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Artist Donates Covid-Inspired Sculpture

20 June 2022

A new sculpture symbolising the impact of the Covid pandemic and lockdowns has been unveiled in Totnes’ Lamb Garden.

A sculpture titled ‘Locked down world’ has been unveiled in Totnes. The Bath stone sculpture symbolises the Covid virus holding the world imprisoned.

The artwork has been placed on the wall of South Hams Council’s’ garden near Leechwell Street. It was created by local artist Anne Henriksen, who hopes that the sculpture will act as a reminder of the event that had, and still has, a deep impact on many people.

Anne first started carving the stone sculpture during the first lockdown, as a reminder to not take life, friends and hugs for granted again.

She wanted to donate it to Totnes because of her love for the town. A Swedish native, Anne made Totnes her home thirty years ago when she arrived with her daughter in 1991 and they have lived in, or near, Totnes ever since. Anne trained at Plymouth College of Art and Design and after working as a taxi driver, she is now enjoying her retirement creating sculptures.

South Hams District Council’s Executive Member for Health and Wellbeing, Cllr Jonathan Hawkins, said: “Thank you to Anne for taking the time to create this thought-provoking piece of artwork which I’m sure will benefit many people affected by this awful pandemic.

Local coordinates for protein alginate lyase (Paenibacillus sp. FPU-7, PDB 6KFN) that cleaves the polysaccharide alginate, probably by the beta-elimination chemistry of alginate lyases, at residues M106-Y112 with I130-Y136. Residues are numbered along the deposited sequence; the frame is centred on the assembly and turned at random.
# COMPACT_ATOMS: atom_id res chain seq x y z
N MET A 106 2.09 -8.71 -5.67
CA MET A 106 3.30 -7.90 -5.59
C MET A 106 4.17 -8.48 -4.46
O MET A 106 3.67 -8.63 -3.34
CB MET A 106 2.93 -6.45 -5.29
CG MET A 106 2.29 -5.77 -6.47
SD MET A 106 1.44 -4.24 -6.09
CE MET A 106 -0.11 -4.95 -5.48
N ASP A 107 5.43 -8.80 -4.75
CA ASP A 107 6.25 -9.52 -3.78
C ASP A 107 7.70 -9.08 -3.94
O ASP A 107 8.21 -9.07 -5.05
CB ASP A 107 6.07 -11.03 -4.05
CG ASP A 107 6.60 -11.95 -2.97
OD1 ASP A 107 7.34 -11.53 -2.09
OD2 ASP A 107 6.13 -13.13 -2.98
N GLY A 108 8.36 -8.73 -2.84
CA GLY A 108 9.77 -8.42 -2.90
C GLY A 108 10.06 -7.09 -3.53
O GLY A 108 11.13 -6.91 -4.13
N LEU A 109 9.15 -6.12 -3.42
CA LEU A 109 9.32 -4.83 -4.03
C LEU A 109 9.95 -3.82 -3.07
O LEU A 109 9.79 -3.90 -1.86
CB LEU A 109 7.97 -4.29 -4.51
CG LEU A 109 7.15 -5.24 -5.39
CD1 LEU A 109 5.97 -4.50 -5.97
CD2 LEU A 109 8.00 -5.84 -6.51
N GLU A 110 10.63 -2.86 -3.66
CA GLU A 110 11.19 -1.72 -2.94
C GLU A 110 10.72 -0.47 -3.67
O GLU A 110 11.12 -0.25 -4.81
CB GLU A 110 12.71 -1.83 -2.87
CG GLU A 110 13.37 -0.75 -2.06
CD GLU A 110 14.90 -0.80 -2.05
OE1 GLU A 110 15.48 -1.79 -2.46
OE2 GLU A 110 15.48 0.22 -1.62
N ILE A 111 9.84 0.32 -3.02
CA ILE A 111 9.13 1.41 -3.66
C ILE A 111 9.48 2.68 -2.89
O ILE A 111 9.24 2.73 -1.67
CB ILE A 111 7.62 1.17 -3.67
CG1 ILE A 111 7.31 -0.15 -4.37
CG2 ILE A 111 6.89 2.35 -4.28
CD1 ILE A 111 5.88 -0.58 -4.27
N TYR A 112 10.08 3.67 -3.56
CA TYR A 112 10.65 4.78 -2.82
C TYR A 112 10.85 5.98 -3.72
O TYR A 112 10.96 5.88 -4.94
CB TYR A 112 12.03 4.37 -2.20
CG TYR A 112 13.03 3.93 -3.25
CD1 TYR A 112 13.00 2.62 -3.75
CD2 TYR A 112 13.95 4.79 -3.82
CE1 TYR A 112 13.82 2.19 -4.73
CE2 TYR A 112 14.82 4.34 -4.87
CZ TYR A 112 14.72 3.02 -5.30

“It is really important that we take the time to remember the impact that Covid has had on so many people’s lives. The artwork in this quiet corner of Totnes will offer residents and visitors a place for peaceful reflection.”

Part of the old sheep market, the Lamb Garden was opened on 18 February 2011 by the then MP for Totnes, Dr Sarah Wollaston. The space was transformed by Totnes Trust.

They created raised beds for vegetables and herbs, a forest garden with benches, together with a beautiful pergola and lawn area. Sue Holmes, a member of the Trust, along with some companions, continue to volunteer their time to tend the gardens, even after the end of their formal work there. They do an amazing job, which is appreciated by all who visit this relaxing space.

The space would have been used as a place for Totnes residents to visit during lockdowns for a place to stop, think and just be. Something crucial to the mental health and wellbeing during a difficult time. The addition of the sculpture in this secluded place will help as a reminder of what is important in life. To take time to listen to the birdsong, nature and enjoy family and friends.

Sculpture, Anne Henriksen said: “I wanted to make a piece of work that I could give to Totnes, who welcomed me and my daughter thirty years ago. It was created so that we wouldn’t forget this time of Covid and lockdowns, and the effects that it had on us all.”

Sue Holmes, volunteer gardener, said: “The garden became a haven, not just for wildlife but also for people seeking a bit of sanctuary during lockdown. This is why I am so pleased that Anne’s sculpture to commemorate that time is being placed here.”

More of Anne’s work can be seen at


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Posted in SHDC.